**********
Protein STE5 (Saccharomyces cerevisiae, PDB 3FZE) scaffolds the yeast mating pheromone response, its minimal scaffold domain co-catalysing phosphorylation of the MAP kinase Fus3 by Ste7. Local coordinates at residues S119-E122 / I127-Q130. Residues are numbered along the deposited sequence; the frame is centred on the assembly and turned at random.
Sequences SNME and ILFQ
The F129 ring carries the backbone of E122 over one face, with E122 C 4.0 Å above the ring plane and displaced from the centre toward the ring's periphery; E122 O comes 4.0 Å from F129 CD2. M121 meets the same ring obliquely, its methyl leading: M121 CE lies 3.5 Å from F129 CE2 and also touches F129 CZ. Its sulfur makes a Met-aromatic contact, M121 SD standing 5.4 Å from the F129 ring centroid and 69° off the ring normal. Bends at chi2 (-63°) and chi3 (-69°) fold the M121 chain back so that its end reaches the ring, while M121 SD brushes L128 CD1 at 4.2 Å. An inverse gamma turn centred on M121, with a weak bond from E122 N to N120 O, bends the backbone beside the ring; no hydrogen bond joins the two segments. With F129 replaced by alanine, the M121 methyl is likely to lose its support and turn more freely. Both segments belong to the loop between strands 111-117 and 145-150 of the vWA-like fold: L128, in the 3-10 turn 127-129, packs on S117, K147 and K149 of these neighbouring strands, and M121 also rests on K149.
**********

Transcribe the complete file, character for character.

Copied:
Protein STE5 (Saccharomyces cerevisiae, PDB 3FZE) scaffolds the yeast mating pheromone response, its minimal scaffold domain co-catalysing phosphorylation of the MAP kinase Fus3 by Ste7. Local coordinates at residues S119-E122 / I127-Q130. Residues are numbered along the deposited sequence; the frame is centred on the assembly and turned at random.
Sequences SNME and ILFQ
The F129 ring carries the backbone of E122 over one face, with E122 C 4.0 Å above the ring plane and displaced from the centre toward the ring's periphery; E122 O comes 4.0 Å from F129 CD2. M121 meets the same ring obliquely, its methyl leading: M121 CE lies 3.5 Å from F129 CE2 and also touches F129 CZ. Its sulfur makes a Met-aromatic contact, M121 SD standing 5.4 Å from the F129 ring centroid and 69° off the ring normal. Bends at chi2 (-63°) and chi3 (-69°) fold the M121 chain back so that its end reaches the ring, while M121 SD brushes L128 CD1 at 4.2 Å. An inverse gamma turn centred on M121, with a weak bond from E122 N to N120 O, bends the backbone beside the ring; no hydrogen bond joins the two segments. With F129 replaced by alanine, the M121 methyl is likely to lose its support and turn more freely. Both segments belong to the loop between strands 111-117 and 145-150 of the vWA-like fold: L128, in the 3-10 turn 127-129, packs on S117, K147 and K149 of these neighbouring strands, and M121 also rests on K149.